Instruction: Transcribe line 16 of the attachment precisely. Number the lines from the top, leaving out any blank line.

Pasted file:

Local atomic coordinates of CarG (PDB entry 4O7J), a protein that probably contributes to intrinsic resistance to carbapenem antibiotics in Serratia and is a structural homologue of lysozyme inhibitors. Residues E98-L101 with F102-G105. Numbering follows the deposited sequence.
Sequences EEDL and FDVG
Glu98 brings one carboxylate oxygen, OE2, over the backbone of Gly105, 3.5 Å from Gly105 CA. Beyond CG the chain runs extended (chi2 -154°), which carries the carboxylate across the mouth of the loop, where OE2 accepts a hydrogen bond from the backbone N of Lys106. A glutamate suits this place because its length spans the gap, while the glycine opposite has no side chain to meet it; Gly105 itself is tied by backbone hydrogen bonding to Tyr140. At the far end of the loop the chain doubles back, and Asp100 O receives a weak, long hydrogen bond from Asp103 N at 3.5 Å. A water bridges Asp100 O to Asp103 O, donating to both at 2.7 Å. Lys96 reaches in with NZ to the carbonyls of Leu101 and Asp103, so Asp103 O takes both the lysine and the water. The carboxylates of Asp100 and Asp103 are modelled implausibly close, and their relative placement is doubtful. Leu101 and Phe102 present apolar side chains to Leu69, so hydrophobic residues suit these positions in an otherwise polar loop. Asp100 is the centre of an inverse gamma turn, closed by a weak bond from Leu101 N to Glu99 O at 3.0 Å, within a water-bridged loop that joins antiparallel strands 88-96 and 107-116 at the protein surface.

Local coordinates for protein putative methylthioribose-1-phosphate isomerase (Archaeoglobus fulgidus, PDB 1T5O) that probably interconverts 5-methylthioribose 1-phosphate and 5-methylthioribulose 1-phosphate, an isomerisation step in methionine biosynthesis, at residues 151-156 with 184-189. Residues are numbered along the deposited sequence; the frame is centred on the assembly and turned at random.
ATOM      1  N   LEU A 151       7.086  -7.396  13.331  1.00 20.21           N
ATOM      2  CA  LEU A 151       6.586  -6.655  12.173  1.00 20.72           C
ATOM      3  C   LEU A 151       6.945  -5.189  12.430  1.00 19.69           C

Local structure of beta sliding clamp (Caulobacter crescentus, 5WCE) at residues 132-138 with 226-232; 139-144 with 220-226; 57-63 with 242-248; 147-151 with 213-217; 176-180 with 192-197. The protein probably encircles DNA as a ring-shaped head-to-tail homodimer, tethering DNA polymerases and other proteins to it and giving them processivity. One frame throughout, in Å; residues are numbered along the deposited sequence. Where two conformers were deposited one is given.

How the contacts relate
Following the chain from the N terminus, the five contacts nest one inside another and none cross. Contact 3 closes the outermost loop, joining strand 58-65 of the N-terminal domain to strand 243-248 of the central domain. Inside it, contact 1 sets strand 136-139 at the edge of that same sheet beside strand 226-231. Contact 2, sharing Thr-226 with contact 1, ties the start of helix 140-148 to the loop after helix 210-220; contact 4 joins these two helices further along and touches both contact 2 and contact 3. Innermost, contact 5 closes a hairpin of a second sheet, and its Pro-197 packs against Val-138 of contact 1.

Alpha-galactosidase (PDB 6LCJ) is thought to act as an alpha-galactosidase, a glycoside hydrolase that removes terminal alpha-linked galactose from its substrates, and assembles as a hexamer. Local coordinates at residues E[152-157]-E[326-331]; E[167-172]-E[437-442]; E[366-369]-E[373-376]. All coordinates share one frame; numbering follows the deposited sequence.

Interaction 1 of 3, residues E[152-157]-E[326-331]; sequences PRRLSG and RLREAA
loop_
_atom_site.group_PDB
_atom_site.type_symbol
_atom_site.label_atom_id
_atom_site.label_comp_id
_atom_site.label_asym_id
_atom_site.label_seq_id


_atom_site.label_atom_id